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The Problem of Cell Heterogeneity of Liver Tissue in the Study of Fructose Metabolism
- Zehner, Jürgen, Loy, Eberhard, Müllhofer, Gerd, Bücher, Theodor
- European journal of biochemistry 1973 v.34 no.2 pp. 248-255
- carbon, crossing over, fructose, gluconeogenesis, glucose, glyceraldehyde, glyceraldehyde 3-phosphate, glycolysis, liver, metabolites, phosphorylation, rats, tricarboxylic acid cycle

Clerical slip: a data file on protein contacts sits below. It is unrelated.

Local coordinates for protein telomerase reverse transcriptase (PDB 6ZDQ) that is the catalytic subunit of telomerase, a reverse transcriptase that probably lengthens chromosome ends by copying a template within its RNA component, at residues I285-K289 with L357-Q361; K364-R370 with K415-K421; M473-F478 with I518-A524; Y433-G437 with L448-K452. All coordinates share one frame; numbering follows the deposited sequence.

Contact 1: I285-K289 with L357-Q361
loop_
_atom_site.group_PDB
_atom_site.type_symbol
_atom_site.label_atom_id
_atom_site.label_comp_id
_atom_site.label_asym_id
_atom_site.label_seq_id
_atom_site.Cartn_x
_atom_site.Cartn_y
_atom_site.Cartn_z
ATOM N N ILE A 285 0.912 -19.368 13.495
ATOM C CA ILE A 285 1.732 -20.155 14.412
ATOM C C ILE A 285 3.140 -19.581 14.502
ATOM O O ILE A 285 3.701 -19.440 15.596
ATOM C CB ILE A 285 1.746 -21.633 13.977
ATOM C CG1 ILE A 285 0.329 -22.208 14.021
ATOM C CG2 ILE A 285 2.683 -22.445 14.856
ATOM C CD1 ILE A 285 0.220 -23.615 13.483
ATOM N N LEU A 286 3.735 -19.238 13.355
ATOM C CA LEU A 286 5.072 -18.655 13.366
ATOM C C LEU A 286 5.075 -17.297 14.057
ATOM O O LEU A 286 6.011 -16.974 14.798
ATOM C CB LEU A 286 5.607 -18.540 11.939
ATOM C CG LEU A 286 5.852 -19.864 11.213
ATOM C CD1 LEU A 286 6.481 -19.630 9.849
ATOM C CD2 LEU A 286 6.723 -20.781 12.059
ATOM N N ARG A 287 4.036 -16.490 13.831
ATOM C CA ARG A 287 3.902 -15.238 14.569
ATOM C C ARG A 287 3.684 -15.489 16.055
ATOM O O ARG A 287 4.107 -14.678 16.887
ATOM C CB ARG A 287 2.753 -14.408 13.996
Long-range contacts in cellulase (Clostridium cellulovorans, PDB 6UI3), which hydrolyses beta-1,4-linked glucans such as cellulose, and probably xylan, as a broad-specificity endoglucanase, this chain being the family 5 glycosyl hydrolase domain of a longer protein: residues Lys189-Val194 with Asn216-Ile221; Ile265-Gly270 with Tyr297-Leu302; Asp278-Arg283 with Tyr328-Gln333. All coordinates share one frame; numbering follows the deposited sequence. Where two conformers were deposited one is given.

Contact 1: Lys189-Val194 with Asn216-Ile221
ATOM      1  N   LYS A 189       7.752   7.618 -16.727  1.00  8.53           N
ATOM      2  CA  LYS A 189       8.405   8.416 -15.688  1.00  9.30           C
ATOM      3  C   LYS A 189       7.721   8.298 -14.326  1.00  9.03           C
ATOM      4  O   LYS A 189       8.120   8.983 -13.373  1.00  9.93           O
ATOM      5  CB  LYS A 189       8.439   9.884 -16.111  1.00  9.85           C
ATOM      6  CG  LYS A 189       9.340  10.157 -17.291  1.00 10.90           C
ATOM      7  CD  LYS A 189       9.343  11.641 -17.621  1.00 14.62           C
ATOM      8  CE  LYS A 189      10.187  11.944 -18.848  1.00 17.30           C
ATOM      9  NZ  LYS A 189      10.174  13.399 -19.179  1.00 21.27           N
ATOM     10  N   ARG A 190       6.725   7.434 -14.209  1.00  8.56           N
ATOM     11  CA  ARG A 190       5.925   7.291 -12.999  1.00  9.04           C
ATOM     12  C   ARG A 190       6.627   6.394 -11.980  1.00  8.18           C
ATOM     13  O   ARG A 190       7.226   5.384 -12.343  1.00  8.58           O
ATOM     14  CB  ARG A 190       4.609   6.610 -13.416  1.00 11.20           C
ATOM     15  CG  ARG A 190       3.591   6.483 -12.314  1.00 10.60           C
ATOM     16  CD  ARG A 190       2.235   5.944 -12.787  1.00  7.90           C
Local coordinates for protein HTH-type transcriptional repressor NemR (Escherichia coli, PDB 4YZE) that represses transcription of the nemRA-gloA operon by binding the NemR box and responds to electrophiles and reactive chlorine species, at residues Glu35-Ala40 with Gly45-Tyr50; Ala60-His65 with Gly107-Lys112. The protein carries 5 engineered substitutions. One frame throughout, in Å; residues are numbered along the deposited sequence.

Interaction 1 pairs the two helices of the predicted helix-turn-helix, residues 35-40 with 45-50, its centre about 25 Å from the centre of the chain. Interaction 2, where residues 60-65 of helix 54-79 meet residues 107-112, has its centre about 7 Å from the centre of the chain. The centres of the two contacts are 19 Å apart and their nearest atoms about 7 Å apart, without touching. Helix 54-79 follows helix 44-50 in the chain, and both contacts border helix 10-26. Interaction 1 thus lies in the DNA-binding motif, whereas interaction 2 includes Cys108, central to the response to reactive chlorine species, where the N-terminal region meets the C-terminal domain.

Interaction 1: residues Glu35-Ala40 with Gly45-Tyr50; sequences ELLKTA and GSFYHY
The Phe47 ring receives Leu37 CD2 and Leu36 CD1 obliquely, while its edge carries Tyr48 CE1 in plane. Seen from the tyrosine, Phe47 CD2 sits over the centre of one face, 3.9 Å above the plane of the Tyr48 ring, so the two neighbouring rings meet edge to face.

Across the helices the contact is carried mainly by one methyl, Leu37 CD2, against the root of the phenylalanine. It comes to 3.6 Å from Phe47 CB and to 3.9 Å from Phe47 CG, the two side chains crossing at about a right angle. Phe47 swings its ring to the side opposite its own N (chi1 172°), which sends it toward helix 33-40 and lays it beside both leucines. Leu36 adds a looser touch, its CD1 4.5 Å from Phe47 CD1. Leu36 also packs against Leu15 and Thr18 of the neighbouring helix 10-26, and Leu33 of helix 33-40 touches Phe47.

- Livers of rats fasted for 48 h were perfused with [2-¹⁴C]fructose, [6-¹⁴C]fructose or [U-¹⁴C]-fructose in a non-recirculating perfusion system. From the ¹⁴C-labeling patterns of the metabolites glucose and lactate, which were isolated from the effluent perfusate, as well as from the labeling patterns of lactate, phosphoglycerate and phosphoenolpyruvate, which were separated from the tissue extract, the following conclusions were drawn: 1 The ¹⁴C activity of lactate in the perfusate leaving the liver is almost independent of the position of ¹⁴C label in the fructose, which was infused. This indicates that this lactate originates from a metabolic pathway in which both triose units of fructose are converted to lactate. On the other hand the ¹⁴C activity of cellular lactate depends on the position of the 14C label in the infused fructose. This lactate seems to be formed only from the C4-C5-C6 unit of the fructose. These two pathways of fructose metabolism are postulated to be located in different cell compartments of liver tissue and are initiated by phosphorylation of fructose at carbon position 6 and 1, respectively. We refer to them as the “glycolytic” and “gluconeogenic” compartments. 2 In experiments with [2-¹⁴C]fructose there is no correlation between the specific ¹⁴C activities of phosphoglycerate, phosphoenolpyruvate and intracellular lactate indicating compartmentation of these metabolites. 3 By comparing the specific ¹⁴C activities of the C4-C5-C6 triose unit of newly formed glucose (taken as representative of the specific ¹⁴C activity of glyceraldehyde-3-phosphate in the “gluconeogenic” compartment) with the specific ¹⁴C activity of cellular lactate, the following can be postulated. Glyceraldehyde is transformed into lactate either by a pathway not involving glyceraldehyde-3-phosphate as an intermediate or a glyceraldehyde-3-phosphate which is spatially separated from the intermediate glyceraldehyde-3-phosphate pool of gluconeogenesis. The measured high tissue levels of 2-phosphoglycerate in our experiments support the first concept. 4 In experiments with [2-¹⁴C]fructose, the specific ¹⁴C activity of newly formed glucose corresponds to the ¹⁴C activity of fructose infused, while in experiments with [6-¹⁴C]fructose a high dilution of the ¹⁴C activity of glucose was observed. This dilution must originate from a crossing over of some intermediate metabolite in the conversion of fructose to glucose with the inactive intermediate metabolite of some other metabolic pathway. An interaction with the citric acid cycle as possible source of this dilution was excluded.